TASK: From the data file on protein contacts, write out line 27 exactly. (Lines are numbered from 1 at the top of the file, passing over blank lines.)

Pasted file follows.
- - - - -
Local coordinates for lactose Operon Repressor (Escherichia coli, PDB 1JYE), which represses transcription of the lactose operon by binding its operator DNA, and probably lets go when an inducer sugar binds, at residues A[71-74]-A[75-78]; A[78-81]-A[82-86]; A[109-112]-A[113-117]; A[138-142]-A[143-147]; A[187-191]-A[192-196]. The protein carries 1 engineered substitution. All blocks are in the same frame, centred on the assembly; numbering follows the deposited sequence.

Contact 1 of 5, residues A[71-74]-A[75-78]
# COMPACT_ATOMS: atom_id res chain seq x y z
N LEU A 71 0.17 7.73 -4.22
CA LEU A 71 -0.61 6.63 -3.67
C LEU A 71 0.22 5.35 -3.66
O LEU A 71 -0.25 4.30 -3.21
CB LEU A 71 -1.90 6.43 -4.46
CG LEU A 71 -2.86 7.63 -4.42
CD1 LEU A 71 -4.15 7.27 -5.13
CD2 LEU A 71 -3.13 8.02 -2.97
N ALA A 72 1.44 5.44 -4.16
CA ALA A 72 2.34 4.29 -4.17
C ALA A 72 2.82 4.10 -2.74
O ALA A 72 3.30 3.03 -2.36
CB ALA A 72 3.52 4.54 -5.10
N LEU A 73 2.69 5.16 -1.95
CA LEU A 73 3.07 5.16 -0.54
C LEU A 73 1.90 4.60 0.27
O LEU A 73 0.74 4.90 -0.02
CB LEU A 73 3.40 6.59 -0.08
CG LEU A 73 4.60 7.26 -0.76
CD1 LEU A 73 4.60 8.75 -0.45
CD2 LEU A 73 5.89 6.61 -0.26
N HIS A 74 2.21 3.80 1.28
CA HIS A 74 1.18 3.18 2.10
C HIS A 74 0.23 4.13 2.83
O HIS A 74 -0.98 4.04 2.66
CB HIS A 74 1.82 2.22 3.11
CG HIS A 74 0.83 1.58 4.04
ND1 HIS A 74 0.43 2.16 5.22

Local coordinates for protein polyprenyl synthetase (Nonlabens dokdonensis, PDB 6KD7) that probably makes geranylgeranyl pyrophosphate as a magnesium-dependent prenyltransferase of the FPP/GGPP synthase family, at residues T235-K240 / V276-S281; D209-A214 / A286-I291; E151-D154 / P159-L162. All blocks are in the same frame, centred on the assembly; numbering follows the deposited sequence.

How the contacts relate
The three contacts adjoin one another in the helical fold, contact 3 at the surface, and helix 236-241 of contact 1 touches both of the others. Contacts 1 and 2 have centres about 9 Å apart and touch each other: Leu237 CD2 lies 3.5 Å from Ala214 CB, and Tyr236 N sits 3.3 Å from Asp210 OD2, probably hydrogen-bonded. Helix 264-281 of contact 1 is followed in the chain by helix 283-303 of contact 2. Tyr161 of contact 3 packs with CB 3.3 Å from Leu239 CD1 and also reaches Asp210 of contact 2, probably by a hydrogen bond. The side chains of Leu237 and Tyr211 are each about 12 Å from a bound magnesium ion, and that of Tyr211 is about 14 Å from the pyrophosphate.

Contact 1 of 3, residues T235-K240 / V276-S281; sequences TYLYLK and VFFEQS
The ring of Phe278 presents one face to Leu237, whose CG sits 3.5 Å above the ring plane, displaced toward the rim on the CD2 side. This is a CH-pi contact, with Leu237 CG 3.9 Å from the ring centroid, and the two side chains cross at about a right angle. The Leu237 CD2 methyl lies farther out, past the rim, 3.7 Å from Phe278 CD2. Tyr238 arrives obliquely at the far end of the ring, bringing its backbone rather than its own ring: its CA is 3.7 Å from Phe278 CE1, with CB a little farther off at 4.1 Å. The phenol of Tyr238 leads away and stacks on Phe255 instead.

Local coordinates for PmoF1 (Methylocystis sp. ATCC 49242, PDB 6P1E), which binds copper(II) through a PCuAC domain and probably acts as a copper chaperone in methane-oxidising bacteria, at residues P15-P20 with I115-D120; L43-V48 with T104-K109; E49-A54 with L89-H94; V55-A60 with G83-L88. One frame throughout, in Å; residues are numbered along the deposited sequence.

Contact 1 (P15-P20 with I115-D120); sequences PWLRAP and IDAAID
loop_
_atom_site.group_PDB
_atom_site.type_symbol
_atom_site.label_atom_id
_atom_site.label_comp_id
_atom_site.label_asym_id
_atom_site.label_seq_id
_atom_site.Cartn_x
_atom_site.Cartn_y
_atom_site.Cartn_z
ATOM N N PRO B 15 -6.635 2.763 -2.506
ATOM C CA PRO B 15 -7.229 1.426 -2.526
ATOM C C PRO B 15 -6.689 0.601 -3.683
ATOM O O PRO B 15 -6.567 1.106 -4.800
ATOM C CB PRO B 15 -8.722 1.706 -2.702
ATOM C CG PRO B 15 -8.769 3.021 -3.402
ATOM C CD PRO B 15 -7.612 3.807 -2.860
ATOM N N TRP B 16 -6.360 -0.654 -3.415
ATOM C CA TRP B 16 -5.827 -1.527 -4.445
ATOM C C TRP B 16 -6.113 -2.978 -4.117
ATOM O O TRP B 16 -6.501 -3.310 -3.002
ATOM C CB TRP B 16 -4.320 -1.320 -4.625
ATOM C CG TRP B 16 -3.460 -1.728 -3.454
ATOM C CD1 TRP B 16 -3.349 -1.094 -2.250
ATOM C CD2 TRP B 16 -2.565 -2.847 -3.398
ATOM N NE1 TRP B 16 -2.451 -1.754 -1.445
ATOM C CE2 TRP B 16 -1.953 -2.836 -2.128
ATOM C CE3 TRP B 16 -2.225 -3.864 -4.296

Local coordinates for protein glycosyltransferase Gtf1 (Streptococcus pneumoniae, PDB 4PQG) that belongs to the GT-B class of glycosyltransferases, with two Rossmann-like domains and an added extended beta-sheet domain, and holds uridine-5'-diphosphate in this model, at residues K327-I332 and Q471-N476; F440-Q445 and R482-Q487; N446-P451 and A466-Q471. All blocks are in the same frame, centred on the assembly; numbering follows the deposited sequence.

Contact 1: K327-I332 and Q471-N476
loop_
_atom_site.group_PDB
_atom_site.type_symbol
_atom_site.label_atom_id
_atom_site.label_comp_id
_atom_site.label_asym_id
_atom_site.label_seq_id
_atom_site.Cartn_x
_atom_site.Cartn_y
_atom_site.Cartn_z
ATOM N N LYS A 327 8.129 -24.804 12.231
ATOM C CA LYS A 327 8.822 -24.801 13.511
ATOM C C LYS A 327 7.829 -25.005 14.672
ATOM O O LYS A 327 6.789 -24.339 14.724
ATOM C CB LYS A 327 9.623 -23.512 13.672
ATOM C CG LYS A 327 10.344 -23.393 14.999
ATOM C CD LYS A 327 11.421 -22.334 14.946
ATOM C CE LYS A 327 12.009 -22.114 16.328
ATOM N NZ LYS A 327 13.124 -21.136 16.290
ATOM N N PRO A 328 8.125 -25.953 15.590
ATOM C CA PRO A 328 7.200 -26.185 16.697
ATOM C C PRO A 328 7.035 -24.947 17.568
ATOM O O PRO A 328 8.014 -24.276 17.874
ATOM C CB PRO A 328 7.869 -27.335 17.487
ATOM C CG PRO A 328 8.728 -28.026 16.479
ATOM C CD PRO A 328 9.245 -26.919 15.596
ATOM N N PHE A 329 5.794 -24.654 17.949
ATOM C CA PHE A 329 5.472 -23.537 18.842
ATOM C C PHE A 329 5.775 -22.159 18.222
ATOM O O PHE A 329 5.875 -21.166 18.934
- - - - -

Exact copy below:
C HIS A 74 0.23 4.13 2.83